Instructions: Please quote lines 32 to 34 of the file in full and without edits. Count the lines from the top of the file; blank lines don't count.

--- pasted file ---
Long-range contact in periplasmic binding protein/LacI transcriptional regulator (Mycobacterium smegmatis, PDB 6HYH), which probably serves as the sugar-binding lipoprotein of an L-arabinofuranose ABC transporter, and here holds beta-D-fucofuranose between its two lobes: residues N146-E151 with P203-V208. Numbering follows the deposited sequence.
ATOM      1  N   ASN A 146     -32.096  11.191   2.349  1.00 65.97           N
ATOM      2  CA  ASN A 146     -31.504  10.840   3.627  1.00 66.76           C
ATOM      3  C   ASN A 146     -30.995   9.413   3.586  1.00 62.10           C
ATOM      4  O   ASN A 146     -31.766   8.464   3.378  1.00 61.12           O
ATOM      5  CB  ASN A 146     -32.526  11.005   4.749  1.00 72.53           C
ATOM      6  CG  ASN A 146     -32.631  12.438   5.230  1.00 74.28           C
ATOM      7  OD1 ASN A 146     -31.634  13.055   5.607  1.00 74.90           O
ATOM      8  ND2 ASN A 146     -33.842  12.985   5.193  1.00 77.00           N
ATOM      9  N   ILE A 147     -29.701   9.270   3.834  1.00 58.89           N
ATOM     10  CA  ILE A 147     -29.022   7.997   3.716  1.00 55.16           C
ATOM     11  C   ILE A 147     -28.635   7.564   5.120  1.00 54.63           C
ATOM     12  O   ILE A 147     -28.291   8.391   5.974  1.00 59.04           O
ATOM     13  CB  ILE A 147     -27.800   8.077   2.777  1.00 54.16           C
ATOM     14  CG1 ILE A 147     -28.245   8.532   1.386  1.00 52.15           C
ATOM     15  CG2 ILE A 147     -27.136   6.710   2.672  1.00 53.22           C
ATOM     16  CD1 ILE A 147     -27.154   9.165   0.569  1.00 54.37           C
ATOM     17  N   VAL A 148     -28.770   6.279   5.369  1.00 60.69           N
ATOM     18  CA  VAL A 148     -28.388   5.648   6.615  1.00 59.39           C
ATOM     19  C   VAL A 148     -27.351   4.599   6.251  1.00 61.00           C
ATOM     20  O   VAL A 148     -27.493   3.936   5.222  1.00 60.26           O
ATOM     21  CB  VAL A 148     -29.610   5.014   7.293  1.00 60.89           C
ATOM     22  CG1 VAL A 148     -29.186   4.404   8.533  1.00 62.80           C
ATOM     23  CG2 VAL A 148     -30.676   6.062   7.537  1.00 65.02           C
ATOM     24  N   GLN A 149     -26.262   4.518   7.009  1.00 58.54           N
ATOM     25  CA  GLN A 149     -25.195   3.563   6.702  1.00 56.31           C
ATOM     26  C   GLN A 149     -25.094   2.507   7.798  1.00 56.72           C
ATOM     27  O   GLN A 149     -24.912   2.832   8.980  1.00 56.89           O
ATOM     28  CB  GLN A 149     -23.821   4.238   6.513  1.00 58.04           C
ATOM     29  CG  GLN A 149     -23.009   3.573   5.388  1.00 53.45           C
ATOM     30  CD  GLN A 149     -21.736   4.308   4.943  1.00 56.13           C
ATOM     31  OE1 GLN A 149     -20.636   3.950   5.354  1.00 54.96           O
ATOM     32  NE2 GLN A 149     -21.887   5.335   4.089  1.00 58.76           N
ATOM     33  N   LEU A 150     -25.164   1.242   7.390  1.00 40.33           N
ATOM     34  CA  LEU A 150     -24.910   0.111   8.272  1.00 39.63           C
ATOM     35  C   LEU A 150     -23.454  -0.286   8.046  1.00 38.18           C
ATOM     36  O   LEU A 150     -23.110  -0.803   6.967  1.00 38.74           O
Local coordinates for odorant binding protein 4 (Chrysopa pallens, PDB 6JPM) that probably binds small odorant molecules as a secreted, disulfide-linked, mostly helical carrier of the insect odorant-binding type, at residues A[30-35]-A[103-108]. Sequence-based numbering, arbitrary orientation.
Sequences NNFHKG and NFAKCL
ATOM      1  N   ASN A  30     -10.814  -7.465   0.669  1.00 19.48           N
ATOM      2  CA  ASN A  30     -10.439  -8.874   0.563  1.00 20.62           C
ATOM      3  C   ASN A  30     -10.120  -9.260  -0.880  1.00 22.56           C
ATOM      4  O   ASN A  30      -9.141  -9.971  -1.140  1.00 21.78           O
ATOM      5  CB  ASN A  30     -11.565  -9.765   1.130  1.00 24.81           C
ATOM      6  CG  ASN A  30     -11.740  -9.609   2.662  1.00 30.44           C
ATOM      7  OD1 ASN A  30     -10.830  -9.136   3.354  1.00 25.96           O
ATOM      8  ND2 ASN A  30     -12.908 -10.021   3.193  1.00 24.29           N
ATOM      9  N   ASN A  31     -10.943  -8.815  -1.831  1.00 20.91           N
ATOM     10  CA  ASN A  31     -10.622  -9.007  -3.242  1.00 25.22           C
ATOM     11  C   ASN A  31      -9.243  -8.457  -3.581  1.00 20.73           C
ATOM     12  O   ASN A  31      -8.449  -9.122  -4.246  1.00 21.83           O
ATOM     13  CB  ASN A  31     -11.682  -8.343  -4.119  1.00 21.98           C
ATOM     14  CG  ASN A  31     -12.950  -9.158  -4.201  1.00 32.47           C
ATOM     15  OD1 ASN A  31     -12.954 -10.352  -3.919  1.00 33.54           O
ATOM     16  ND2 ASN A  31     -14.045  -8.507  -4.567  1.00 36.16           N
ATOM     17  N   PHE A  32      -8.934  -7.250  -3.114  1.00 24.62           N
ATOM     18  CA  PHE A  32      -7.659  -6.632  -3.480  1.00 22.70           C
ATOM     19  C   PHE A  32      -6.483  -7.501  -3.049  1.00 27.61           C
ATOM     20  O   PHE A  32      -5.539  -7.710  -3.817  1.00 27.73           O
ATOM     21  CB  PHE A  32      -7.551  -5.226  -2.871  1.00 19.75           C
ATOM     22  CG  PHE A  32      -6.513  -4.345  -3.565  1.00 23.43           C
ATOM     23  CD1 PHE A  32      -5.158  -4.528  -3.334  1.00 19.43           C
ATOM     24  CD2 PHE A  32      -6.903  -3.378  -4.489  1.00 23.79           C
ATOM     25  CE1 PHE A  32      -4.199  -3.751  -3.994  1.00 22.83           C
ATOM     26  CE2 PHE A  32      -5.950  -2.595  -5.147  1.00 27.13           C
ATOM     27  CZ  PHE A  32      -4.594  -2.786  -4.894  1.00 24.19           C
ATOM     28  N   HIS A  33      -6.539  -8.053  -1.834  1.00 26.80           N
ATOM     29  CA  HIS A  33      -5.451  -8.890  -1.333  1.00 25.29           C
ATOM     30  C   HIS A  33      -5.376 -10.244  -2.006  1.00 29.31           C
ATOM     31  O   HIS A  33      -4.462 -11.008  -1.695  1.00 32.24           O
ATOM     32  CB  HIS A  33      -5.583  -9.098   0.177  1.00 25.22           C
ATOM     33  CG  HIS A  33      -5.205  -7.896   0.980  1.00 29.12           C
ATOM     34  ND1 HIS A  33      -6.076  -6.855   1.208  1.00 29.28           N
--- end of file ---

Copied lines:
ATOM     31  OE1 GLN A 149     -20.636   3.950   5.354  1.00 54.96           O
ATOM     32  NE2 GLN A 149     -21.887   5.335   4.089  1.00 58.76           N
ATOM     33  N   LEU A 150     -25.164   1.242   7.390  1.00 40.33           N